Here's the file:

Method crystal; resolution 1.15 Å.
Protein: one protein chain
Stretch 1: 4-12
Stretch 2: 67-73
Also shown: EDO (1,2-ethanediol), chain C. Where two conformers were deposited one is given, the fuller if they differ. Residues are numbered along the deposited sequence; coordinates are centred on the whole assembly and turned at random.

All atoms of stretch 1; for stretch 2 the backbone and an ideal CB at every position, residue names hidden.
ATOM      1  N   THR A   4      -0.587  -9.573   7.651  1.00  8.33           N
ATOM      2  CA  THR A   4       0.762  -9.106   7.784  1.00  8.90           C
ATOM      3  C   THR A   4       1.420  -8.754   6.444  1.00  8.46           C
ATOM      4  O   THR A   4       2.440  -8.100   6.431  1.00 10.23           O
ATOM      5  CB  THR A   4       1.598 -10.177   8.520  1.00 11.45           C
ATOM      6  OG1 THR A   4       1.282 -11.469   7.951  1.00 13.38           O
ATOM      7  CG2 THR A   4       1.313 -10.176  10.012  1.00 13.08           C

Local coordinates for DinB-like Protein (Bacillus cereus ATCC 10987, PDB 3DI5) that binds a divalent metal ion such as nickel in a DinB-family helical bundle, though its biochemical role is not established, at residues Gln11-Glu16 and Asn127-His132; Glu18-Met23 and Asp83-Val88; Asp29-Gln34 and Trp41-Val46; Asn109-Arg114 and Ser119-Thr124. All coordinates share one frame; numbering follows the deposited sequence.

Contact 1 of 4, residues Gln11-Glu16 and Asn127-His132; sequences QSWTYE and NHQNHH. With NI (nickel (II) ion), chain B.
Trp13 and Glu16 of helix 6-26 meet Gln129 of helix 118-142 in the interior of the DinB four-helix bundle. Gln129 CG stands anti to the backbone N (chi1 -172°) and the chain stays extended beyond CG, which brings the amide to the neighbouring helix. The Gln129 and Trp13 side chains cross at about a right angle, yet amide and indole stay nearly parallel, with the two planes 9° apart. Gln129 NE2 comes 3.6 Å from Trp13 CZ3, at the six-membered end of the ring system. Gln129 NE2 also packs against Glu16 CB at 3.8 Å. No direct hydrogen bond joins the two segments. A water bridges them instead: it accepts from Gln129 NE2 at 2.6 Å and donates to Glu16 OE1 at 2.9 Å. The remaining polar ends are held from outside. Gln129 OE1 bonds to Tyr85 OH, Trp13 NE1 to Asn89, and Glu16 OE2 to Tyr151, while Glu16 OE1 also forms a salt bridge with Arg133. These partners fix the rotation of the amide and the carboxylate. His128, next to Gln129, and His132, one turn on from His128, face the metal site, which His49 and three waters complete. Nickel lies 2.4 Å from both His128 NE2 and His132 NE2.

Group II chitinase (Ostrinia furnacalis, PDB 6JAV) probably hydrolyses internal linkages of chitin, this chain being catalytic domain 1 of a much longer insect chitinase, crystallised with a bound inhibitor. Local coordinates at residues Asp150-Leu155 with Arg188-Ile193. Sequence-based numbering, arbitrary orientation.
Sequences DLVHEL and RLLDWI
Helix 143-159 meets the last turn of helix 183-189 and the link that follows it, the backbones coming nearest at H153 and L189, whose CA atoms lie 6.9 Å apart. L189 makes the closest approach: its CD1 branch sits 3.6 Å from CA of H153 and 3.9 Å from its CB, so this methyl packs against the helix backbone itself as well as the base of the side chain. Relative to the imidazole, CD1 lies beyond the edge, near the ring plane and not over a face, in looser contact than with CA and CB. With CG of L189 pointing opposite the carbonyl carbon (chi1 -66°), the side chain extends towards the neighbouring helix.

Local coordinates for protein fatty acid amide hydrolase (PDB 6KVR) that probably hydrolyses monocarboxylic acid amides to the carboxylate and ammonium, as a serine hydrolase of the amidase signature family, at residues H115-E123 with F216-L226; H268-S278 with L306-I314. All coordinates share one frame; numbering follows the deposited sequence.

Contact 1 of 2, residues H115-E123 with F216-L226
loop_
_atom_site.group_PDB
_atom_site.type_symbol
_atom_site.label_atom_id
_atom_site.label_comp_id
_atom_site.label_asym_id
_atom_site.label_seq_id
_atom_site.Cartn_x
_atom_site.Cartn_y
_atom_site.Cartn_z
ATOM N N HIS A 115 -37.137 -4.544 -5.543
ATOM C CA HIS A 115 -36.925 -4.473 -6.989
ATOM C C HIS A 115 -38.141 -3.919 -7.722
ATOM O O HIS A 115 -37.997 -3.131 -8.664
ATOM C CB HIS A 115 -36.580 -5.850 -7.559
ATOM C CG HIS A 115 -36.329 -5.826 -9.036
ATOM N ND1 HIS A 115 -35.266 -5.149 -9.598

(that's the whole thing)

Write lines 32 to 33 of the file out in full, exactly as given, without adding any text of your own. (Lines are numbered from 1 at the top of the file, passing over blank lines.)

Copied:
ATOM N N HIS A 115 -37.137 -4.544 -5.543
ATOM C CA HIS A 115 -36.925 -4.473 -6.989